The Effect of Continuous Positive Airway Pressure Treatment on Cardiovascular Reactivity in Patients with Obstructive Sleep Apnea




Romano, James J. III
Jouett, Noah P.
Watenpaugh, Don
Smith, Michael L.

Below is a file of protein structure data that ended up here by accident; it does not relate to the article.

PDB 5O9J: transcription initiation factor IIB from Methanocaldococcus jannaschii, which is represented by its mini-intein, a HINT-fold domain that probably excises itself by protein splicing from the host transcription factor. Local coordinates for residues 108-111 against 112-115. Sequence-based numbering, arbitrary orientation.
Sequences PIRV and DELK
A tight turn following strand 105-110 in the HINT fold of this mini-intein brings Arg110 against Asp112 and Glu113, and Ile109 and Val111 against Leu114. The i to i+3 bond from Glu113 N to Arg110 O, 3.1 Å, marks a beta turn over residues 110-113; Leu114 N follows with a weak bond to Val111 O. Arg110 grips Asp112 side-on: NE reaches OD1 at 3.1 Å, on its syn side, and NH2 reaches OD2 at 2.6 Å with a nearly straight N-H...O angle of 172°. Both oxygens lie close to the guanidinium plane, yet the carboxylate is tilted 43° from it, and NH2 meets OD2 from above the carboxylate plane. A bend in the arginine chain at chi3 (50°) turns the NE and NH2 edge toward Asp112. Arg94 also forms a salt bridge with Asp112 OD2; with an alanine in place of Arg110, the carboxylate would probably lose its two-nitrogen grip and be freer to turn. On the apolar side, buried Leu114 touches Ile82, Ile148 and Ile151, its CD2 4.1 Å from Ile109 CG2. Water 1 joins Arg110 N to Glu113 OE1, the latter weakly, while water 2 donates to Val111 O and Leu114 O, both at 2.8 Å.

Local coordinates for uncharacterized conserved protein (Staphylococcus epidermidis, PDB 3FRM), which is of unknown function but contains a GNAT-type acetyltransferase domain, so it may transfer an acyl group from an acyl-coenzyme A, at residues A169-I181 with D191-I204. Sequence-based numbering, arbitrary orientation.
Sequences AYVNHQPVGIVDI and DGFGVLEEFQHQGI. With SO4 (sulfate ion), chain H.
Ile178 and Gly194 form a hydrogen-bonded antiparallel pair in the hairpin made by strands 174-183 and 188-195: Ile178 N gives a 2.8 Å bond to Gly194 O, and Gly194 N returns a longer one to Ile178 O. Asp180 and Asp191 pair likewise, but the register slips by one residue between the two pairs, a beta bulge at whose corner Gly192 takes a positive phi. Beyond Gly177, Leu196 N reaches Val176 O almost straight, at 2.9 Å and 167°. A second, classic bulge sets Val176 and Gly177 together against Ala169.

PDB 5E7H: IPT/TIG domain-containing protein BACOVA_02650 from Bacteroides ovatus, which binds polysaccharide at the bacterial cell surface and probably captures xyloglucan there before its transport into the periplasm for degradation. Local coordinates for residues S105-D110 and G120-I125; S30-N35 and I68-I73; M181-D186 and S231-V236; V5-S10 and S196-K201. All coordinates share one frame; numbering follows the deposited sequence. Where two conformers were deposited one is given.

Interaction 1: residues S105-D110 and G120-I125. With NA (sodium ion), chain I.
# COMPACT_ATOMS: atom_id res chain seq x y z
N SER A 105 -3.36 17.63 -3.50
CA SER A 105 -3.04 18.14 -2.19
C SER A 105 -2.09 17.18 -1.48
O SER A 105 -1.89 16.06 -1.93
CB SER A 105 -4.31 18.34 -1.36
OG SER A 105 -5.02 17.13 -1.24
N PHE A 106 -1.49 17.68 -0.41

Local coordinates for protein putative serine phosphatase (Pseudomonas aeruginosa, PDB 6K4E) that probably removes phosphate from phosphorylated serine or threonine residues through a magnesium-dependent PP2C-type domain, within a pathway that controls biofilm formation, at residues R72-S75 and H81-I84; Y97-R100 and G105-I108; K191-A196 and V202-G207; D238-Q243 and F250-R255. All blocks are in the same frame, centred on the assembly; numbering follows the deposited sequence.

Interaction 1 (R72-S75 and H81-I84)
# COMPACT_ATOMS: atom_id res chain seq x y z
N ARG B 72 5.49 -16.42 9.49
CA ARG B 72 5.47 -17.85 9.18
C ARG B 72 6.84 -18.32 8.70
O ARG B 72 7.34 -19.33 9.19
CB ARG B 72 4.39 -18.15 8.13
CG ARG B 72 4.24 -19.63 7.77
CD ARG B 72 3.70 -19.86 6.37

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INTRODUCTION: Obstructive sleep apnea (OSA) is commonly associated with significantly elevated sympathetic activity throughout the day and during sleep (a time when sympathetic activity normally decreases). It is also well-known that chronically elevated sympathetic activity profoundly increases risk of cardiovascular disease and contributes to disease progression. Nevertheless, it is not clear whether OSA patients tend to have exaggerated stress responses similar to other patient populations. Despite documented improvements on blood pressure with use of continuous positive airway treatment (CPAP), it is unknown whether CPAP also improves the stress response in these patients. We tested the hypothesis that effective treatment of OSA (with CPAP) would reduce the autonomic-mediated stress response to voluntary apneas. We assessed cardiovascular reactivity as the pressor response to hypoxic apneas and also assessed baseline blood pressure and heart rate variability (indices of basal autonomic function) in treated and untreated OSA patients. METHODS: 22 OSA patients were recruited including 14 who were untreated and 8 who were effectively treated with CPAP for at least 3 months and had demonstrated treatment compliance and efficacy as determined by a high treatment success index. Subjects were fitted with a three lead electrocardiogram to measure the electrical activity of the heart, a pulse oximeter to observe continuous blood oxygen saturation and a Finometer to measure beat to beat arterial pressure through the duration of the study. Following a baseline period, subjects were then instructed to initiate a voluntary apnea (breathhold) lasting 20 sec. Data were collected electronically on to data acquisition system for subsequent analyses. RESULTS: The PAP-treated OSA subjects exhibited a lower BP response to apnea than treated subjects. CONCLUSION: These data demonstrate that CPAP decreases the pressor response to voluntary breathholds which is a form of stress. Previous studies in our lab have shown that these responses are primarily mediated by the sympathetic nervous system, thus these data suggest that the sympathetic response to stress is reduced in well-treated OSA patients. Finally, the decrease in sympathetic activity appears to be independent of any alterations of vagal outflow as no significant differences in the heart rate variability was observed.